By Svetlana Alpers
The book is a delight in many ways. First, it is so well written: the explication is clear, and it is rich. The compact format comes easy to the hands. It is surprising how much of the detail in Pieter Bruegel’s works is visible despite the small size of the images. It will rekindle your interest if you already know Bruegel, and it will draw you to him if you don’t.
Elizabeth Alice Honig’s text offers us a sturdy platform on which to stand and from which to view Bruegel. At the center of the contemporary idea of human nature referred to in the title is the thought and writing of Erasmus of Rotterdam. He died in 1536 when Bruegel was still a child. Bruegel’s peasants, who in the past were seen as markers of sin or simply as real life observed, are here subjects of thought. Erasmus’ concerns with human self-searching, seeking, and knowing, acknowledging the challenge which violence presents to human behavior, and his curiosity and delight in the life of ordinary people as present in popular proverbs all have resonance with and in Bruegel.
And there is more. For example, Bruegel’s famous trip to Italy and back is accompanied by commentary on Ortelius, the great mapmaker who was his contemporary. And the account of his great painting of the festive disputation between Carnival and Lent guides us from the occasion itself to Juan Luis Vives’ On Helping the Poor to the nature and notions of leprosy and contemporary attitudes towards the deformed or disabled. All of this while Honig addresses how physiognomies, painted and in life, were seen and read at the time.
While concurrent with the thought of the time, Bruegel’s paintings are themselves matters of paint. They outdistance what people could have said about them at the collector’s dinner party outside of Antwerp with which Honig cleverly opens the book. Perhaps there is more to see than is seen here. How does one deal with the striking and odd juxtaposition of two boys from Children’s Games, their arms raised in play next to the dejected (?) boy bent over beside them that is extracted and made central for the book’s cover? Where is the great and astonishing purple iris Bruegel plants just before his blind leading the blind into a ditch?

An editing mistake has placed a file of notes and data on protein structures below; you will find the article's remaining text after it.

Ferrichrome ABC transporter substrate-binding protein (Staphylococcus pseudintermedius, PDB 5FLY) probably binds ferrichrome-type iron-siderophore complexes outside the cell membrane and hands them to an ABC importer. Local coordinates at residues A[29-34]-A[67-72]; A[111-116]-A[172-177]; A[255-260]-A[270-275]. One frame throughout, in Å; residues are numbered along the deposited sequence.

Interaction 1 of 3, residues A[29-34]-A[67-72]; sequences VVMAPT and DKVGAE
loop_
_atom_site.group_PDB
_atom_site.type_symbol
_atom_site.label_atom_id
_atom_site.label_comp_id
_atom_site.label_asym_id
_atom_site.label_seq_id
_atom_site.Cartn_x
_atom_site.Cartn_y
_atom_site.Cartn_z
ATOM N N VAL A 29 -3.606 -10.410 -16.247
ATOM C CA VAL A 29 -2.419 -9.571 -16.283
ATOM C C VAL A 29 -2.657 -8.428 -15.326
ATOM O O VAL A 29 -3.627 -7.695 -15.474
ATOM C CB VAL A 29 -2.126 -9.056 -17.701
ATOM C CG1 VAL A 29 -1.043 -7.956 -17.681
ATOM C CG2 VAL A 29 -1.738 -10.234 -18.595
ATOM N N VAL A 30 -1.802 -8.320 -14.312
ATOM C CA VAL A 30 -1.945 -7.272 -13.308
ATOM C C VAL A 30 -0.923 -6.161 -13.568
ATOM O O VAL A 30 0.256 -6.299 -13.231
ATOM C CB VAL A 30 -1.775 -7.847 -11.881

Honig is disarmingly upbeat when she asks: When do we stop joining the fun and laughing with pleasure and begin distancing ourselves as more rational and respectable beings? But is that really a choice Bruegel gives us? I don’t think Bruegel offers us that wiggle room. His comedy is deeper and more searching than that. No one escapes or grows out of human behavior as he shows it.
It is striking how disparate and passionate writing about Bruegel was within the 20th century. Leading scholars and critics were drawn to the oddity and ambiguity of his work. The formal oddity—seeing Bruegel in terms of blots or macchia of color and emphasizing his estrangement from his (on this account) dehumanized depiction of human beings—was the subject of the eventually fascist temperament of the Viennese art historian Hans Sedlmayr. And the ambiguity—moving in close to puzzle in phenomenological terms about the situation and relationship of every figure—was the subject of a complex account given of Childrens’ Games by Edward Snow. The sturdy platform offered in this book is a solid way to avoid such passions.
If you live near a museum that has any work by Pieter Bruegel, go now. Look long and close, and see for yourself
Reviewer Svetlana Alpers, an artist, critic, and renowned art historian, is professor emerita of the history of art at the University of California, Berkeley and a visiting scholar in the Department of Fine Arts at New York University.